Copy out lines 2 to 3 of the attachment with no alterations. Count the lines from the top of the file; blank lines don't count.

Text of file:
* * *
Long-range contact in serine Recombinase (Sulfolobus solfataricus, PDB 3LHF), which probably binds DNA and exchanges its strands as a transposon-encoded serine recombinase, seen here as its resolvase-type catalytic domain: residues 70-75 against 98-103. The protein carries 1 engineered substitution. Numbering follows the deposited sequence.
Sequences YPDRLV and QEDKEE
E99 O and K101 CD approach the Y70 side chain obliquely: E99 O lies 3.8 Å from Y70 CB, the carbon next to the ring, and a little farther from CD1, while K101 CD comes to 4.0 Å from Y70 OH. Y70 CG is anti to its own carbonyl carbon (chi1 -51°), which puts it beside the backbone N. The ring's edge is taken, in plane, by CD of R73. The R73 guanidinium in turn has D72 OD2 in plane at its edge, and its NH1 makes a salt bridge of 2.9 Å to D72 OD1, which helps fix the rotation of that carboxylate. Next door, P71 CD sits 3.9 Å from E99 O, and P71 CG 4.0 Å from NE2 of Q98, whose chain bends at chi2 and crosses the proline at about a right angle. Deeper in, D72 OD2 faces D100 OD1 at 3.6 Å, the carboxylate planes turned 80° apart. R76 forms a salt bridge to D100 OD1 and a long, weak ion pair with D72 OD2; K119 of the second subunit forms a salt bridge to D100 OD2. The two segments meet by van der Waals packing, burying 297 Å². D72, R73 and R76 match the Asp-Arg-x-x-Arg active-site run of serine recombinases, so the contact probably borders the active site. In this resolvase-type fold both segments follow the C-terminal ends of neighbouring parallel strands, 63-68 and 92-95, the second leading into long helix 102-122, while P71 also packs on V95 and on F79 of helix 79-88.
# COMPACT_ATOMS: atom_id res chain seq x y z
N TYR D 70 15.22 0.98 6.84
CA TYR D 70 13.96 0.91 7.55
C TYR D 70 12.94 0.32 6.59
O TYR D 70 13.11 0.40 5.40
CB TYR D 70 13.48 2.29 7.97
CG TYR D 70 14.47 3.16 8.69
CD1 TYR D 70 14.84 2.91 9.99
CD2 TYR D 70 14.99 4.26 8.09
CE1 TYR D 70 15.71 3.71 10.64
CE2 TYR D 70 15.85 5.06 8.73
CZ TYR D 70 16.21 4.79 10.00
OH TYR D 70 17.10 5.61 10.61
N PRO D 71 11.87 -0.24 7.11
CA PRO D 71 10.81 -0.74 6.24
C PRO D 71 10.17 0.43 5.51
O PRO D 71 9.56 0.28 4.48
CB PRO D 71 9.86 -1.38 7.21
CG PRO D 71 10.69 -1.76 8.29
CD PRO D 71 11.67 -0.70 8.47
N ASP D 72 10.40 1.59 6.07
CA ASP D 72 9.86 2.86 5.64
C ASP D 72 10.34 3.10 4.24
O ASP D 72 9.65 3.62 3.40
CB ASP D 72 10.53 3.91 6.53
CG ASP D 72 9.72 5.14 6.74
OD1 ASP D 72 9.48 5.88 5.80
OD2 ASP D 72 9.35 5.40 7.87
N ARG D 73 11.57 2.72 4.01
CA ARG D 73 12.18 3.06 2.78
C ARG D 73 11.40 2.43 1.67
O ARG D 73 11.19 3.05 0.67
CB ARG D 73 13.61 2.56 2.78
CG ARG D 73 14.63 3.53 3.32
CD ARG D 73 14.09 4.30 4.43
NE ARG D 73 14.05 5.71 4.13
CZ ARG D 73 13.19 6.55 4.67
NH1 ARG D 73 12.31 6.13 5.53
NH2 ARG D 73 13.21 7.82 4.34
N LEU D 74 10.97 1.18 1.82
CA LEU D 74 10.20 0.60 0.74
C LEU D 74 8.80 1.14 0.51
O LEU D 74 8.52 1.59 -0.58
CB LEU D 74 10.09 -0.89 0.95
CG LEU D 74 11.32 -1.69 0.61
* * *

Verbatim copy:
Sequences YPDRLV and QEDKEE
E99 O and K101 CD approach the Y70 side chain obliquely: E99 O lies 3.8 Å from Y70 CB, the carbon next to the ring, and a little farther from CD1, while K101 CD comes to 4.0 Å from Y70 OH. Y70 CG is anti to its own carbonyl carbon (chi1 -51°), which puts it beside the backbone N. The ring's edge is taken, in plane, by CD of R73. The R73 guanidinium in turn has D72 OD2 in plane at its edge, and its NH1 makes a salt bridge of 2.9 Å to D72 OD1, which helps fix the rotation of that carboxylate. Next door, P71 CD sits 3.9 Å from E99 O, and P71 CG 4.0 Å from NE2 of Q98, whose chain bends at chi2 and crosses the proline at about a right angle. Deeper in, D72 OD2 faces D100 OD1 at 3.6 Å, the carboxylate planes turned 80° apart. R76 forms a salt bridge to D100 OD1 and a long, weak ion pair with D72 OD2; K119 of the second subunit forms a salt bridge to D100 OD2. The two segments meet by van der Waals packing, burying 297 Å². D72, R73 and R76 match the Asp-Arg-x-x-Arg active-site run of serine recombinases, so the contact probably borders the active site. In this resolvase-type fold both segments follow the C-terminal ends of neighbouring parallel strands, 63-68 and 92-95, the second leading into long helix 102-122, while P71 also packs on V95 and on F79 of helix 79-88.